He reads all the books on entrepreneurship, watches all the TED talks, and then starts pitching his ideas to investors. None of them stick. He goes back to the drawing board, invests some of his own money in actually bringing one of his ideas to life, and then he goes back to the venture capital guys. Still no bites. He makes some big changes, and then some more changes, and then some more. Still zero interest. He considers giving up. Total revenue: Negative a few tens of thousands of dollars.
Whaddya think, retirement police? Is this guy early retired? Is “not retired” defined by effort or by income?
Labels Are Harder to Slap Onto Gray Areas
I’ve never had a problem with these so-called retirement police, probably because I’m not retired yet. And even though we now accept that we’ll probably make some money in retirement, we hope to never be in a position where we’re choosing what we want to do based on needing to make money. That’s why we’re making sure we’re well beyond financial independence and well cushioned before we pull the plug on our careers.
And who knows, maybe we’ll get accused of not really being retired if we’re doing something cool with our time that doesn’t involve sitting in a rocking chair. So many of the examples we’ve seen on early retirement blogs have been someone making a bunch of money now, or a person professing that we should work a super small number of hours each week suddenly having a million things going on, and there it’s easy to cry foul that someone has violated their own evangelizing.
But most of us in early retirement won’t be that lucky (sorry), or maybe just won’t want to hustle that hard anymore. And that’s where it’s all gray area.
Looking at Where We Draw the Lines… Or at Our Own Bias
So we have those three examples: an artistic hobby turned money maker, a more business-like hobby turned money maker, and finally an intended money maker turned expensive hobby. Extremes at the ends for two of them, but lots of gray area in between. We could make up a million more examples (and feel free to in the comments!), but we cover a lot of bases with those three. So now let’s ask:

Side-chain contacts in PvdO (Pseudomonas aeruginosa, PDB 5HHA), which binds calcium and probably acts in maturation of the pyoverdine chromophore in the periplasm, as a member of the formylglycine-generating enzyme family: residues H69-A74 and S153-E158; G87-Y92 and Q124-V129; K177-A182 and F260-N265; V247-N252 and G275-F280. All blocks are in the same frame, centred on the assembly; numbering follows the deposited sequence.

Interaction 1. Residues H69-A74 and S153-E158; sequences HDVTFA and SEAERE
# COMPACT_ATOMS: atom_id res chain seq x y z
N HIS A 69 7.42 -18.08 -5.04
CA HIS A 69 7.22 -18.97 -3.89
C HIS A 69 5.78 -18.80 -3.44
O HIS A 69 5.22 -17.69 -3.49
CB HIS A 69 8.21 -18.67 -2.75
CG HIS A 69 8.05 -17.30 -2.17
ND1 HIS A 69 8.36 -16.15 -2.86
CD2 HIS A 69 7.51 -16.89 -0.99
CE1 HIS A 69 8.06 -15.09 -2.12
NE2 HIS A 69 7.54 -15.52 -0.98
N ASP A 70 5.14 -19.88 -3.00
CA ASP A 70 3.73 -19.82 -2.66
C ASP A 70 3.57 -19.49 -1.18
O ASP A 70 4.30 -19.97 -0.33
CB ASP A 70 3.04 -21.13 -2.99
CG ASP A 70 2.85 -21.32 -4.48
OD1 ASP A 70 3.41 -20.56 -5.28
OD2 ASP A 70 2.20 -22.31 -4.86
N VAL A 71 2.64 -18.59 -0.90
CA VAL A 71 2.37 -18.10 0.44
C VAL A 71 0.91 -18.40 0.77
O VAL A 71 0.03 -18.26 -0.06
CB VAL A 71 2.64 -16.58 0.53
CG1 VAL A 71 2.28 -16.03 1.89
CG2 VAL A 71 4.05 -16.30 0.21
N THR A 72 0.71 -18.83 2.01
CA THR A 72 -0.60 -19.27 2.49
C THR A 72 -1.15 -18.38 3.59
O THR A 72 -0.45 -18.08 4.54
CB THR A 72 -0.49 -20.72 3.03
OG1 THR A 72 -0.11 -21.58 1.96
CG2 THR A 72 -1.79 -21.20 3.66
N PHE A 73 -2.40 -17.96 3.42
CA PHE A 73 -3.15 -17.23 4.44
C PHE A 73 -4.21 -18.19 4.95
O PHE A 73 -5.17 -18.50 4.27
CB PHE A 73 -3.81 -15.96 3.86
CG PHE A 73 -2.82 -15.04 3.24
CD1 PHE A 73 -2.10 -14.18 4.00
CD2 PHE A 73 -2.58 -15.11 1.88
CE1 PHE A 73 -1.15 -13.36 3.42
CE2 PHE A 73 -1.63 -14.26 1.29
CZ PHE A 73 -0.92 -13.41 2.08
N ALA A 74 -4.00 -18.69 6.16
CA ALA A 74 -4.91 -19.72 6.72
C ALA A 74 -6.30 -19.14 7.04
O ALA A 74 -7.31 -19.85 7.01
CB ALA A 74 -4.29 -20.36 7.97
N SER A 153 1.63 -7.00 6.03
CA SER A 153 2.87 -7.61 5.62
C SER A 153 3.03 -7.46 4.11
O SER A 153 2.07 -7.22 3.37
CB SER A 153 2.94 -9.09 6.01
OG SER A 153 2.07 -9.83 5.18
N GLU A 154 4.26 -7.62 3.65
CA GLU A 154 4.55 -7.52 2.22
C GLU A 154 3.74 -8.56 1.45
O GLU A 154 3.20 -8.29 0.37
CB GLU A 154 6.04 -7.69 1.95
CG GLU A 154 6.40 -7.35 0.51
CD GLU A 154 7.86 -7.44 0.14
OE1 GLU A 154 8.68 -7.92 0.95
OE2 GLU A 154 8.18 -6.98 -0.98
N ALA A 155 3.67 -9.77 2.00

Which of those folks still feel “retired” to you? Or not retired? Why is that?
And which of these factors matter when you think that through:
- Whether they intended to make money or not
- Whether they actively took steps that netted revenue
- Whether they did what they were doing based on earnings potential vs. purely for the love
- How much they ultimately earned in relation to their annual expenses
- What the activity itself is (seeming “like a business”)
And then let’s add to that:
- For any cases where you deem them “not retired” in your mind, would it change if they had left their careers at 65, not 35 or 40?
- What if they gave all the active income to charity and still lived off their passive income?
Time to Share!
I love getting insights into how people think about things, and I bet you do, too. So let’s share where we each landed on this stuff, and chat about it. And a few other questions while we’re at it: Would your answer have changed if we’d said “financially independent” instead of “early retired”? How do you define “retired,” and does baggage around that work affect your answer? Any other biases you discovered while doing the thought exercise that surprised you? Anyone discover that, gasp!, you ARE the retirement police? ;-)
In fairness, I’ll go first (but not to sway your answer! I love differing opinions): I think all three people in the examples are still retired, essentially no matter how much they make. The failed entrepreneur is borderline, but if he wants to call himself early retired, great. Of course I define retirement not as playing shuffleboard or any other tired old images, but as leaving your primary career to do the things you’d rather be doing. If you don’t need the money, you’ve left the career behind that got you to financial independence and you’re now doing the stuff that fires you up, you can call yourself retired all day long as far as I’m concerned.